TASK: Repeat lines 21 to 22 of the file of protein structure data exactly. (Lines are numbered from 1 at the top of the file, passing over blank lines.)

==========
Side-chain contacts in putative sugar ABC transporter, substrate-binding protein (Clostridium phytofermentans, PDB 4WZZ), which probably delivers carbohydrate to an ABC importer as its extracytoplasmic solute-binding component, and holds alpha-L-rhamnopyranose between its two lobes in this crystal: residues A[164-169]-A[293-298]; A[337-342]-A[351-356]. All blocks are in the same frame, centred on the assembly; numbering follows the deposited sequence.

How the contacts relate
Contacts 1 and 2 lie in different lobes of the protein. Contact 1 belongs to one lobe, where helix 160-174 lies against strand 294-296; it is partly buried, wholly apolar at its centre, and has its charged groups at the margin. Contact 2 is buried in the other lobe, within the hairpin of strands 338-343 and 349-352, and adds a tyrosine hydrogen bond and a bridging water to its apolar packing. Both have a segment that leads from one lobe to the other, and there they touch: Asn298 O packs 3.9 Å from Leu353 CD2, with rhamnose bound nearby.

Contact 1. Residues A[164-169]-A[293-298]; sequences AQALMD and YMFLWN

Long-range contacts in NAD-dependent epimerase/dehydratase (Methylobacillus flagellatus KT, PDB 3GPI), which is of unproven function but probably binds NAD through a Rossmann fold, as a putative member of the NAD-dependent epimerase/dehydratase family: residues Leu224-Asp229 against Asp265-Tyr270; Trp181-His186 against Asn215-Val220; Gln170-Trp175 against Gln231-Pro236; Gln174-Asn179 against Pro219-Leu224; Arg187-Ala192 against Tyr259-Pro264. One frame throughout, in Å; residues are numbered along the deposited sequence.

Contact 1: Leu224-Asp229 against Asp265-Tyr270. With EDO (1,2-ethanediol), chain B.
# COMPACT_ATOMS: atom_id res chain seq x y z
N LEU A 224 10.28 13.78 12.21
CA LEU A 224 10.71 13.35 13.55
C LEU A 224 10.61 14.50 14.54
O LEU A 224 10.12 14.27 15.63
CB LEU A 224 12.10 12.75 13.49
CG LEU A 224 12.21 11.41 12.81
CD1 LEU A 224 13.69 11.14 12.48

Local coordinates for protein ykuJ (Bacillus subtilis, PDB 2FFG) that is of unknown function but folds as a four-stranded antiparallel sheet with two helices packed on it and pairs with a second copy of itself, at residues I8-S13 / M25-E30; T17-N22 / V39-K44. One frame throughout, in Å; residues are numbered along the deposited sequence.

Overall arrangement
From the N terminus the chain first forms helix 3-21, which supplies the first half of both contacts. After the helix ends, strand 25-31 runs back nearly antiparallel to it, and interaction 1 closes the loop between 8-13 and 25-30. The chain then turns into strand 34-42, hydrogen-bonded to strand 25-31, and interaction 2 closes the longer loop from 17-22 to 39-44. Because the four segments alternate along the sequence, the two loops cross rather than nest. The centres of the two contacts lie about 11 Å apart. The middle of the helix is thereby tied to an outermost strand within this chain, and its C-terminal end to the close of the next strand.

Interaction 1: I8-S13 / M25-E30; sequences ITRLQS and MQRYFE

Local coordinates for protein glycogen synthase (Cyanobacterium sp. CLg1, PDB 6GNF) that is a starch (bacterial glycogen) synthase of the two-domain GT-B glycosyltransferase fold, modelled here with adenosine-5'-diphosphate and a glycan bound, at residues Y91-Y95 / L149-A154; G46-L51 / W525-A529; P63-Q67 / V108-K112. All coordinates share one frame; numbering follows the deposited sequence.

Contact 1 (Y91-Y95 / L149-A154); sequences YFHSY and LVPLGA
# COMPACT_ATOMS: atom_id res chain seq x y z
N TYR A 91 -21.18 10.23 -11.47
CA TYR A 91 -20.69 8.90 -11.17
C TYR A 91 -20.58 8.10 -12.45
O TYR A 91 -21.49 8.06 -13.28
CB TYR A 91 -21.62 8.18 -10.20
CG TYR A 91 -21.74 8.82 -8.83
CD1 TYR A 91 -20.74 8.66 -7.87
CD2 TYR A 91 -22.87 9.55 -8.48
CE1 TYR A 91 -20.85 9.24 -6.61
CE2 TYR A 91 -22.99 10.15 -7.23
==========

# COMPACT_ATOMS: atom_id res chain seq x y z
N TYR A 91 -21.18 10.23 -11.47